The AASM Referral of Adults with Obstructive Sleep Apnea for Surgical Consultation clinical practice guideline recommends that clinicians discuss referral to a sleep surgeon with adults with OSA and BMI < 40 kg/m2 who are intolerant or unaccepting of PAP as part of a patient-oriented discussion of alternative treatment options (Kent, 2021).
The AASM Referral of Adults with Obstructive Sleep Apnea for Surgical Consultation clinical practice guideline recommends that clinicians discuss referral to a bariatric surgeon with adults with OSA and obesity (class II/III, BMI ≥ 35) who are intolerant or unaccepting of PAP as part of a patient-oriented discussion of alternative treatment options (Kent, 2021)
The AASM Referral of Adults with Obstructive Sleep Apnea for Surgical Consultation clinical practice guideline suggests that clinicians discuss referral to a sleep surgeon with adults with OSA, BMI < 40 kg/m2, and persistent inadequate PAP adherence due to pressure-related side effects as part of a patient-oriented discussion of adjunctive or alternative treatment options (Kent, 2021).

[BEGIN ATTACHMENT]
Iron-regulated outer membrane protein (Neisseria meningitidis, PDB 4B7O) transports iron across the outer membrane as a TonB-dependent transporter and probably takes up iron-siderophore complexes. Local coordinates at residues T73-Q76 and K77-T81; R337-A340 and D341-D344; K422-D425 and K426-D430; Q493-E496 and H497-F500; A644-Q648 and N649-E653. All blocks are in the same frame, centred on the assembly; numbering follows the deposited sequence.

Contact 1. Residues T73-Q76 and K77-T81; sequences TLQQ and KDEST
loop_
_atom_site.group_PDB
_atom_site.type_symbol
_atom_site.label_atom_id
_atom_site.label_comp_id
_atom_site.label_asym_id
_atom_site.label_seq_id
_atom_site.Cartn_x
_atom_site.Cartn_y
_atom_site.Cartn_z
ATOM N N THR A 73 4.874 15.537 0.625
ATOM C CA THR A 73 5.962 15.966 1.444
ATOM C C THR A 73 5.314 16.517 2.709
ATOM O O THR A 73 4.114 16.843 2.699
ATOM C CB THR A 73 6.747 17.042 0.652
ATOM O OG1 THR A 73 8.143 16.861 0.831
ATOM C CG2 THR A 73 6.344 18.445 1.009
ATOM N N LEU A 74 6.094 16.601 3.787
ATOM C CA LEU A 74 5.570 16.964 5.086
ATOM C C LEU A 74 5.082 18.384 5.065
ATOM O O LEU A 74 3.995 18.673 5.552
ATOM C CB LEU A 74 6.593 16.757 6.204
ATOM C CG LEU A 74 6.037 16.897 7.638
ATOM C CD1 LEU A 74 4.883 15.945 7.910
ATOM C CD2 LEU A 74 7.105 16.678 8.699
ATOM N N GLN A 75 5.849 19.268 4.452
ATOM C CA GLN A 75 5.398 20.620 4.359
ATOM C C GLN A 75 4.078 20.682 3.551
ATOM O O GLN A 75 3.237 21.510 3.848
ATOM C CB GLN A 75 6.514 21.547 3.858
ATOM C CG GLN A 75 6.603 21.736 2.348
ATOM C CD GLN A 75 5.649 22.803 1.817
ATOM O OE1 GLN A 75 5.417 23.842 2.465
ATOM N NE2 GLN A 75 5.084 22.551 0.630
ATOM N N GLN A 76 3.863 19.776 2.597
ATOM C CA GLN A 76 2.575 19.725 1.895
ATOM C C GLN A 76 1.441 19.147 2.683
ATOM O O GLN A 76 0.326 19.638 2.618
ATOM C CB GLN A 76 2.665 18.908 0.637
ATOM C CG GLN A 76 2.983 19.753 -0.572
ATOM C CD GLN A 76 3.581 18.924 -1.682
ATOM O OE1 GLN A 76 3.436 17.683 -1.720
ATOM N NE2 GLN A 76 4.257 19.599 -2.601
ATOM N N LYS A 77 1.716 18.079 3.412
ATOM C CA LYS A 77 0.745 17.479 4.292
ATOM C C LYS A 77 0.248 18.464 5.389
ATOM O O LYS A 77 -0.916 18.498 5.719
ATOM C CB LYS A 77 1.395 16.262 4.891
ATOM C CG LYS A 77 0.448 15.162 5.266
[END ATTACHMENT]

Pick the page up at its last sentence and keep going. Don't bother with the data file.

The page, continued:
The AASM Referral of Adults with Obstructive Sleep Apnea for Surgical Consultation clinical practice guideline suggests that clinicians recommend PAP as initial therapy for adults with OSA and a major upper airway anatomic abnormality prior to consideration of referral for upper airway surgery (Kent, 2021).
Adequate follow-up, including troubleshooting and monitoring of objective efficacy and usage data to ensure adequate treatment and adherence, should occur following PAP therapy initiation and during treatment of OSA (Patil et al, 2019).